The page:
CATEGORY: Calhoun County
HED: Woman with Down syndrome makes beaded necklaces
By LaRaye Brown
CALHOUN CITY - At 26, Kyndal Fox sits in her parents' living room doing what she does best - making necklaces.
Fox uses her small, well-manicured hands to thread tiny black beads onto fishing line. About 100 of the beads are in a small box that she holds close to her right eye.
Each necklace has several patterns that incorporate at least four colors and bead sizes. She is wearing one that is black, white, purple, red and blue. It matches perfectly the pleated houndstooth miniskirt and black vest she is wearing.
"You can put on one and you can take it and turn it around and it will look like a different necklace," her mother, Barbara Fox, said. "It's like wearing a little piece of art."
"I just enjoy doing stuff with my hands," Fox said.
How does she create the patterns?
"That's easy," Fox said as she sat cross-legged. "I think about it in my head a lot. It's easier to create like that."
Even though Fox has Down syndrome, her mother said she always knew Fox would be successful.
Down syndrome is a form of mental retardation characterized by short limbs, vision problems and difficulty speaking and learning to read. Fox's mother said her daughter's symptoms have always been mild.
"Kyndal's view of that has been that it's just a characteristic, that it's not a handicap," said Barbara Fox, a speech pathologist.
Her expectations for her daughter "are the same as they are for my other two children," Barbara Fox said. "I expect her to have a fulfilled life and just to be happy. People do that by being fulfilled through their family or sometimes through their jobs or sometimes through creativity. I think she has a very fulfilled life through her creative skills."
"She's never had any problem reading," Barbara Fox said. "She thinks math is a curse on the world."
Fox's dislike of math, however, didn't keep her from graduating from Calhoun City High School in 1991.
How the hobby began
Fox began making the necklaces four years ago after she saw a cousin who lives in Atlanta making them. The cousin later sent Fox a box of beads so she could try the hobby herself.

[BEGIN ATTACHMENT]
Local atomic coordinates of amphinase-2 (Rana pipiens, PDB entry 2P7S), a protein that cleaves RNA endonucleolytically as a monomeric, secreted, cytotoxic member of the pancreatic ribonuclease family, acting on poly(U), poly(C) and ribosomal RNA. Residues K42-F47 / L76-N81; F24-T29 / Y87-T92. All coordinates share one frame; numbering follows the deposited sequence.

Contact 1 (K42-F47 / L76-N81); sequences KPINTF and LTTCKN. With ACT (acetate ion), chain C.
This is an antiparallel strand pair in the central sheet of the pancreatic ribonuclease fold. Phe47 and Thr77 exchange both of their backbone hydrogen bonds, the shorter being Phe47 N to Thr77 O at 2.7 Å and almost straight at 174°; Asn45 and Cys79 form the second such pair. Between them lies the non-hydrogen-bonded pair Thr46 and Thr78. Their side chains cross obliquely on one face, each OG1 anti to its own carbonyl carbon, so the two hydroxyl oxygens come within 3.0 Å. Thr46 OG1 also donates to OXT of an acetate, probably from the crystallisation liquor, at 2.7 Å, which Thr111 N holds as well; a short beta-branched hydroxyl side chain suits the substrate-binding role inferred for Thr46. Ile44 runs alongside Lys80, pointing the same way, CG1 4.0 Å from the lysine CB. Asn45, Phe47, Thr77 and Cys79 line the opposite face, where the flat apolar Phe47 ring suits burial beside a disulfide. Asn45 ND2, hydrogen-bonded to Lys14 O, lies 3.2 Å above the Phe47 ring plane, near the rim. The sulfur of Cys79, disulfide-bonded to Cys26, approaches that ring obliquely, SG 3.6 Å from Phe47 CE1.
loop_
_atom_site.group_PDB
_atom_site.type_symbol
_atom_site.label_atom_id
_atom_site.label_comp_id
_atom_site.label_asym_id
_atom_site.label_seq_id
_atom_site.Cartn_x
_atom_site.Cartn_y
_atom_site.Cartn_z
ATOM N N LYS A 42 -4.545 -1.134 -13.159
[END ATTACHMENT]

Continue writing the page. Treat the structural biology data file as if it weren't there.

"She tried it and she really enjoyed it," Barbara Fox said. "Now we look for beads wherever we go."
Fox collects beads from other countries and friends.
"I get them from Paris, London and Spain," Fox said, adding that she loves to travel with her mother visiting European flea markets and antique shops. Some of the beads are from nearby states.
"I like any kind of beads, black beads, red beads, itty-bitty beads," Fox said.
Fox has worn contact lenses for 18 years and without them she is legally blind in her right eye.
"How she does those little beads, I don't know," Barbara Fox said.
Fox usually spends three days making the necklaces, which sell for between $35 and $65.
No one has kept track of just how many pieces of neckwear Fox has made. In addition to selling them, she gives them to friends and family members. Others are collecting in an armoire in the family living room. Those on the top shelf surround black-and-white photos of relatives. Those on the bottom shelf are waiting for mom to put the finishing tie on.
When not making beaded necklaces, Fox watches her favorite sitcom, "Wings," as many times a day as she can or "Welcome Back Kotter," or talks on the phone with her best friend.
Her parents own the Cash Shoe store in Calhoun City, but Barbara Fox said her daughter has said she doesn't want to work in the family store.
Before the necklaces, Fox did have another career idea. "I was thinking of making myself a rock star," she said, laughing.
Fact Box: WHERE TO WRITE
For information on Kyndal Fox's necklaces, write to her at: Bead Art Treasures by Kyndal, P.O. Drawer 1040, Calhoun City, MS 38916.